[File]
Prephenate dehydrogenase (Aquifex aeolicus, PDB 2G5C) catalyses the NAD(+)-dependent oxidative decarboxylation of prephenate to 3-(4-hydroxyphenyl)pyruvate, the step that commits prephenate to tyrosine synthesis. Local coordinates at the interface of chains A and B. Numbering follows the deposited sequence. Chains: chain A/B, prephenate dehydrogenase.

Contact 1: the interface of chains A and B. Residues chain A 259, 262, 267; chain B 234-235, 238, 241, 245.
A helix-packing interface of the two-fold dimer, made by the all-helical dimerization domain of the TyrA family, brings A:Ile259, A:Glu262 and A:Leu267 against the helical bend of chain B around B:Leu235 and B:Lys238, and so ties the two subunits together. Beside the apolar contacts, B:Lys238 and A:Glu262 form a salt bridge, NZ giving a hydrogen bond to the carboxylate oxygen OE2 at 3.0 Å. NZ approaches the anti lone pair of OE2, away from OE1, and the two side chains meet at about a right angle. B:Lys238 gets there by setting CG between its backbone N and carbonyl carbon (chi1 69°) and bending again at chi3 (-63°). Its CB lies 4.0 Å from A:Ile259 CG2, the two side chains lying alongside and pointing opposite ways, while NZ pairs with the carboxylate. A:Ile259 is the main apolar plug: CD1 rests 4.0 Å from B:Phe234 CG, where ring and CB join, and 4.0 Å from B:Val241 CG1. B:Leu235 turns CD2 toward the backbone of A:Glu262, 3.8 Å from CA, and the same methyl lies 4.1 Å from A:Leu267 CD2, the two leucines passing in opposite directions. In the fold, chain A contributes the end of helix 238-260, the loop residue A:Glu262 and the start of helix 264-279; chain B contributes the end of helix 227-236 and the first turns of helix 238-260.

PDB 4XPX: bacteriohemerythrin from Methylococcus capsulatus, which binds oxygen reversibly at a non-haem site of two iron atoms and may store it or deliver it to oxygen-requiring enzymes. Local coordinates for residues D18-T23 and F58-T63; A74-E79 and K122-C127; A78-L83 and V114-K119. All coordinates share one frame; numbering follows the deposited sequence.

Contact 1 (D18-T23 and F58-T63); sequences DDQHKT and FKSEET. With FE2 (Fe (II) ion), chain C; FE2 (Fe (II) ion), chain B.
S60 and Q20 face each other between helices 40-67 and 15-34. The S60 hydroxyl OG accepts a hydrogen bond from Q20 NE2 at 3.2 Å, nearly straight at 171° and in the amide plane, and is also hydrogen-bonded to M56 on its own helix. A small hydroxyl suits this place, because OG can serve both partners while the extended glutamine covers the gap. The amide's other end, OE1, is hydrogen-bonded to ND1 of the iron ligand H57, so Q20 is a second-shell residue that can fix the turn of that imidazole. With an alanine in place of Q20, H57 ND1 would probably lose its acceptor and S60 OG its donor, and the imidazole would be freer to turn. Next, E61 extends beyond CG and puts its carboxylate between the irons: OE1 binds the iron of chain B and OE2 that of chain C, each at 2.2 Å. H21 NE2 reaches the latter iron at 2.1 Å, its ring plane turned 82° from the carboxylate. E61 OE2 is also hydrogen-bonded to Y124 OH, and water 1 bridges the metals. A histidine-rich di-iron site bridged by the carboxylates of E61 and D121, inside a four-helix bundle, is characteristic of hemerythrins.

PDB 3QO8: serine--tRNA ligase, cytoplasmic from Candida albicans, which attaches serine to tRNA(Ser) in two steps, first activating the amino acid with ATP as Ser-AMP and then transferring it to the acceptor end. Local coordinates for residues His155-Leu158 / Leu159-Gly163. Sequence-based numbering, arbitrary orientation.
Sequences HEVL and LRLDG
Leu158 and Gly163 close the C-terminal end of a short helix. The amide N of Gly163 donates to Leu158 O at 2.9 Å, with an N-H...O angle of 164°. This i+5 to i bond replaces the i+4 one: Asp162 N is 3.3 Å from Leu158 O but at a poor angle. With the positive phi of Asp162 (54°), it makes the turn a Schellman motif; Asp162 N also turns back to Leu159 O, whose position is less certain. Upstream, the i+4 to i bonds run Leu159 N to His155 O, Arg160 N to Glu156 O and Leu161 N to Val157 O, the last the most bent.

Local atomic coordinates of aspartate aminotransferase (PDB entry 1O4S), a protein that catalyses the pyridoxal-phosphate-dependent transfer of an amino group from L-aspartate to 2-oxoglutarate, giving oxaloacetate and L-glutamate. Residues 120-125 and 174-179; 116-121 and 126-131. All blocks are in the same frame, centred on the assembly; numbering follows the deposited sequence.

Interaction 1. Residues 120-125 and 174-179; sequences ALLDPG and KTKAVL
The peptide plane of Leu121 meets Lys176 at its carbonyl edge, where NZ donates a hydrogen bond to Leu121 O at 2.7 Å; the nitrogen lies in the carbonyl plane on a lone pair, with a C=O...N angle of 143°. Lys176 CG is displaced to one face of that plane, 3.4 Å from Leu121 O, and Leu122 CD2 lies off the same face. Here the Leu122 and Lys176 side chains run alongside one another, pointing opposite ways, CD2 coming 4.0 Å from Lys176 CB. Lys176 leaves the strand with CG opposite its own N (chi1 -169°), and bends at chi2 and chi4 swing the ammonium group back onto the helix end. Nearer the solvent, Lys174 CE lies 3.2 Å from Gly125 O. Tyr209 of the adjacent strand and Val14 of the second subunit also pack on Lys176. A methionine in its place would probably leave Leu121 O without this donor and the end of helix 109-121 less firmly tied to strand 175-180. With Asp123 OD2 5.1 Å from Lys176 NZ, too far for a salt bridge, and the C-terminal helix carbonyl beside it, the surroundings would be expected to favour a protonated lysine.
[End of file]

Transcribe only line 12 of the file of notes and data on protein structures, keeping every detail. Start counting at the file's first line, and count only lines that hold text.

The peptide plane of Leu121 meets Lys176 at its carbonyl edge, where NZ donates a hydrogen bond to Leu121 O at 2.7 Å; the nitrogen lies in the carbonyl plane on a lone pair, with a C=O...N angle of 143°. Lys176 CG is displaced to one face of that plane, 3.4 Å from Leu121 O, and Leu122 CD2 lies off the same face. Here the Leu122 and Lys176 side chains run alongside one another, pointing opposite ways, CD2 coming 4.0 Å from Lys176 CB. Lys176 leaves the strand with CG opposite its own N (chi1 -169°), and bends at chi2 and chi4 swing the ammonium group back onto the helix end. Nearer the solvent, Lys174 CE lies 3.2 Å from Gly125 O. Tyr209 of the adjacent strand and Val14 of the second subunit also pack on Lys176. A methionine in its place would probably leave Leu121 O without this donor and the end of helix 109-121 less firmly tied to strand 175-180. With Asp123 OD2 5.1 Å from Lys176 NZ, too far for a salt bridge, and the C-terminal helix carbonyl beside it, the surroundings would be expected to favour a protonated lysine.